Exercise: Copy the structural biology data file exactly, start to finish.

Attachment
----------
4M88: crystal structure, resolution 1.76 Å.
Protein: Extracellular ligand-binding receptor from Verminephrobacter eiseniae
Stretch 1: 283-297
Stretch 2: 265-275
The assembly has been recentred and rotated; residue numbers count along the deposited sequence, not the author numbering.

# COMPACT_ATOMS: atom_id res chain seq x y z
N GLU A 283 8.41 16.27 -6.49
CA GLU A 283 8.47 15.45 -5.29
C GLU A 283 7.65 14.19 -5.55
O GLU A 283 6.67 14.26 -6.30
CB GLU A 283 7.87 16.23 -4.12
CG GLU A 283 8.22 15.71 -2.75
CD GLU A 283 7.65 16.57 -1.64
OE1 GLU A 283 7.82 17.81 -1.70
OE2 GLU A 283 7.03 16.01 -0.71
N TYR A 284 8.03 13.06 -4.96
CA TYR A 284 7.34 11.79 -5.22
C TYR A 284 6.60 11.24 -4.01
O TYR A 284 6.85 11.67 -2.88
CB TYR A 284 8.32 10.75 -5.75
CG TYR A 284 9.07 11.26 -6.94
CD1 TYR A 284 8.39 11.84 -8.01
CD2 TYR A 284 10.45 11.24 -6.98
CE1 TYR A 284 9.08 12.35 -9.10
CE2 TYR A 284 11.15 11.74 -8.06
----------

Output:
4M88: crystal structure, resolution 1.76 Å.
Protein: Extracellular ligand-binding receptor from Verminephrobacter eiseniae
Stretch 1: 283-297
Stretch 2: 265-275
The assembly has been recentred and rotated; residue numbers count along the deposited sequence, not the author numbering.

# COMPACT_ATOMS: atom_id res chain seq x y z
N GLU A 283 8.41 16.27 -6.49
CA GLU A 283 8.47 15.45 -5.29
C GLU A 283 7.65 14.19 -5.55
O GLU A 283 6.67 14.26 -6.30
CB GLU A 283 7.87 16.23 -4.12
CG GLU A 283 8.22 15.71 -2.75
CD GLU A 283 7.65 16.57 -1.64
OE1 GLU A 283 7.82 17.81 -1.70
OE2 GLU A 283 7.03 16.01 -0.71
N TYR A 284 8.03 13.06 -4.96
CA TYR A 284 7.34 11.79 -5.22
C TYR A 284 6.60 11.24 -4.01
O TYR A 284 6.85 11.67 -2.88
CB TYR A 284 8.32 10.75 -5.75
CG TYR A 284 9.07 11.26 -6.94
CD1 TYR A 284 8.39 11.84 -8.01
CD2 TYR A 284 10.45 11.24 -6.98
CE1 TYR A 284 9.08 12.35 -9.10
CE2 TYR A 284 11.15 11.74 -8.06